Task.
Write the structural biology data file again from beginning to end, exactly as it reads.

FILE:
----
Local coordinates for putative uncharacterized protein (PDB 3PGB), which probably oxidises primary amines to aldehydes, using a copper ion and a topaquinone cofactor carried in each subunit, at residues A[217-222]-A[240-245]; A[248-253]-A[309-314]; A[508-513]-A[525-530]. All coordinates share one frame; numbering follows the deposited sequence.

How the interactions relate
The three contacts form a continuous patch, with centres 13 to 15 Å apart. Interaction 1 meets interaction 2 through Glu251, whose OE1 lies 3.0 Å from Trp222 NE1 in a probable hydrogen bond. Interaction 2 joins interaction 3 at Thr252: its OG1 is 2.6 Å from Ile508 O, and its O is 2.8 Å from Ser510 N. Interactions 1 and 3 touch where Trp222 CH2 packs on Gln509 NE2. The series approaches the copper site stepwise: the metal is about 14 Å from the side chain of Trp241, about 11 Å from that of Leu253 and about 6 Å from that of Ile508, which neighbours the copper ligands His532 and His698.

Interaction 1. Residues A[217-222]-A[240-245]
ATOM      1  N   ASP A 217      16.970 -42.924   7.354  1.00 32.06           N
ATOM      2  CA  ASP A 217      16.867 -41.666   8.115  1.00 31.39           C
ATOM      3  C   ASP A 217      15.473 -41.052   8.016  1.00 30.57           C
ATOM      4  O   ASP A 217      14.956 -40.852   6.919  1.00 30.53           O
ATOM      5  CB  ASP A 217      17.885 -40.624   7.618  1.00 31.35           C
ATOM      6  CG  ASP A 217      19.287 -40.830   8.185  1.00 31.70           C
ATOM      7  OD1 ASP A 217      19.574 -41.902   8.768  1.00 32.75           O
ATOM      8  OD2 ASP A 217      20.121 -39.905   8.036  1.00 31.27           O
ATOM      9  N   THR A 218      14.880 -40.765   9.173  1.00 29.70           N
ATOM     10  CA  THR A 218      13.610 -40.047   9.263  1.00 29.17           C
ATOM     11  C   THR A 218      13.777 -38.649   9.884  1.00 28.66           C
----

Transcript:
Local coordinates for putative uncharacterized protein (PDB 3PGB), which probably oxidises primary amines to aldehydes, using a copper ion and a topaquinone cofactor carried in each subunit, at residues A[217-222]-A[240-245]; A[248-253]-A[309-314]; A[508-513]-A[525-530]. All coordinates share one frame; numbering follows the deposited sequence.

How the interactions relate
The three contacts form a continuous patch, with centres 13 to 15 Å apart. Interaction 1 meets interaction 2 through Glu251, whose OE1 lies 3.0 Å from Trp222 NE1 in a probable hydrogen bond. Interaction 2 joins interaction 3 at Thr252: its OG1 is 2.6 Å from Ile508 O, and its O is 2.8 Å from Ser510 N. Interactions 1 and 3 touch where Trp222 CH2 packs on Gln509 NE2. The series approaches the copper site stepwise: the metal is about 14 Å from the side chain of Trp241, about 11 Å from that of Leu253 and about 6 Å from that of Ile508, which neighbours the copper ligands His532 and His698.

Interaction 1. Residues A[217-222]-A[240-245]
ATOM      1  N   ASP A 217      16.970 -42.924   7.354  1.00 32.06           N
ATOM      2  CA  ASP A 217      16.867 -41.666   8.115  1.00 31.39           C
ATOM      3  C   ASP A 217      15.473 -41.052   8.016  1.00 30.57           C
ATOM      4  O   ASP A 217      14.956 -40.852   6.919  1.00 30.53           O
ATOM      5  CB  ASP A 217      17.885 -40.624   7.618  1.00 31.35           C
ATOM      6  CG  ASP A 217      19.287 -40.830   8.185  1.00 31.70           C
ATOM      7  OD1 ASP A 217      19.574 -41.902   8.768  1.00 32.75           O
ATOM      8  OD2 ASP A 217      20.121 -39.905   8.036  1.00 31.27           O
ATOM      9  N   THR A 218      14.880 -40.765   9.173  1.00 29.70           N
ATOM     10  CA  THR A 218      13.610 -40.047   9.263  1.00 29.17           C
ATOM     11  C   THR A 218      13.777 -38.649   9.884  1.00 28.66           C